Retrospective: digitization and Global Music Trade Patterns since 2006

Another working paper by the Joint Research Centre of the European Commission. It results from the Digital Economy Research Programme at the JRC Institute for Prospective Technological Studies, which carries out economic research on information society and EU Digital Agenda policy issues, with a focus on growth, jobs and innovation in the Single Market.

The growth of the Internet as an unregulated zone for music promotion may undermine policies promoting local music. Digital retailing threatens to exacerbate this loss of control: not only can consumers avoid locally regulated promotional outlets; they also can have access to a growing number of tracks from abroad.

One might expect the shift from physical to digital music sales to create a global music market as transport costs are reduced to zero on the internet. Yet whether digitization promotes a global marketplace depends on two separate issues: what’s available to consumers in different countries; and given what’s available, what they choose to purchase.

While one cannot download digital music in online stores outside one’s country of residence, one can, however, buy physical CDs online in another country. Hence, the impact of digitization on international music trade patterns remains an open question. Some factors may have facilitated greater trade; others make it more difficult. The objective of this study is to find out what is happening to consumers’ options, their choices, and the ensuing patterns of trade in this market for digital music.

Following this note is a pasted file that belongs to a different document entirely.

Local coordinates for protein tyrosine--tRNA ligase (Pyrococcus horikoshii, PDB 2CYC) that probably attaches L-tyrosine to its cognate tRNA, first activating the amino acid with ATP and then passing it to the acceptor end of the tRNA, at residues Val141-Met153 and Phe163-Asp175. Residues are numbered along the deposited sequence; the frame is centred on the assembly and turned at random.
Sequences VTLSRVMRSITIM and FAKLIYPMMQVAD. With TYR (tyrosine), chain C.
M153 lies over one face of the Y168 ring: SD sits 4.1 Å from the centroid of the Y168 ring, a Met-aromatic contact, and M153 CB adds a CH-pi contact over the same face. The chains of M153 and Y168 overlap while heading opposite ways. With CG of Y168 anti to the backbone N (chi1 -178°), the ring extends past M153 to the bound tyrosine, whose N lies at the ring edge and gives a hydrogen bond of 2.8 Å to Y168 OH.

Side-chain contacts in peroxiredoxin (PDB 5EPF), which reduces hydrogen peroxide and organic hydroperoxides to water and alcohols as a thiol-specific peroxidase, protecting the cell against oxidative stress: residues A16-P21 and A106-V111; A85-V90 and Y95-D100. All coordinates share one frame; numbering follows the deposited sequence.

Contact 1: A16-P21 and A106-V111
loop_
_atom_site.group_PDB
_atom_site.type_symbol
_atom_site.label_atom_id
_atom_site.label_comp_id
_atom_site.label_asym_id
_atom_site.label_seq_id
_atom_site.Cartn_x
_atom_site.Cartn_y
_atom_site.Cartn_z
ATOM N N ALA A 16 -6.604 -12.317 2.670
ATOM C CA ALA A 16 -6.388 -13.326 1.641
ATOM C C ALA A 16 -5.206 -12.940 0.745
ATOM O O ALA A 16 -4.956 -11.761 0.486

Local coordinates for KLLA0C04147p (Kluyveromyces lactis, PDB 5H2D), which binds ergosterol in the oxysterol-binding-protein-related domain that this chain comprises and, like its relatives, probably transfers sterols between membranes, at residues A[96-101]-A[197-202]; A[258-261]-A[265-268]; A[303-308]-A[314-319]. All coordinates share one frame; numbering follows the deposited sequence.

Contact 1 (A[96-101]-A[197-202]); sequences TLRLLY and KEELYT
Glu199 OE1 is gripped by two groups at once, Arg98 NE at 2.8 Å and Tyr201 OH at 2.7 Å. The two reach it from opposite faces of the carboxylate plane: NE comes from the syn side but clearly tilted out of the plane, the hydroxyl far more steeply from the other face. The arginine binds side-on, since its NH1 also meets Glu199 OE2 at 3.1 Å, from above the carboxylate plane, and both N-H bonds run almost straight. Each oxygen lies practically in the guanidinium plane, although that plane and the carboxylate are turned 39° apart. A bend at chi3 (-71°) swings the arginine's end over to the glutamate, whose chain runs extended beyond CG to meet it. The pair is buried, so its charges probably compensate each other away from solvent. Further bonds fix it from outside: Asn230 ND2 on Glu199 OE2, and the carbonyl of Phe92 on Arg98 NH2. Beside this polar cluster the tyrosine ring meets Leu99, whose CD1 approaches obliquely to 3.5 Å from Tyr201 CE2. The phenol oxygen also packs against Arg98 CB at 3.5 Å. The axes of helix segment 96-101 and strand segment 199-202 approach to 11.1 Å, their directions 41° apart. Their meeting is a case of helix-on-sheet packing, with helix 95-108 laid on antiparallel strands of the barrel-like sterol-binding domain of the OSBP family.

Digital distribution has the promise of reducing trade costs rather substantially. Not only is it unnecessary to ship physical goods, it is also unnecessary to ship unsold goods back, nor to maintain costly physical inventories. Digitization of distribution may thus allow massive expansion of consumers’ choice sets, for both domestic and foreign music.

Researchers’ findings are as follows. First, cross country patterns of digital music trade resemble cross country patterns of trade generally: distance between origin and destination countries matters, language of the two countries matters, and there is substantial home bias (preference for domestic repertoire), which varies strongly across countries. Second, with the shift to digital retailing cross-border trade makes up a growing share of consumption and, by extension, domestic consumption occupies a shrinking share.

The US is an exception: the home share is by far the highest of all countries and remains roughly constant in the digital era. As a result, US repertoire makes up a growing share of the volume of world music consumption in the digital era. However, this does not seem to be an Anglo-Saxon or English language issue: UK home shares also decline.

Patterns of availability seem not to explain this shift: while availability of songs for all country repertoires grows in all destinations, the number of US-origin songs actually makes up a declining share of what’s available over this period.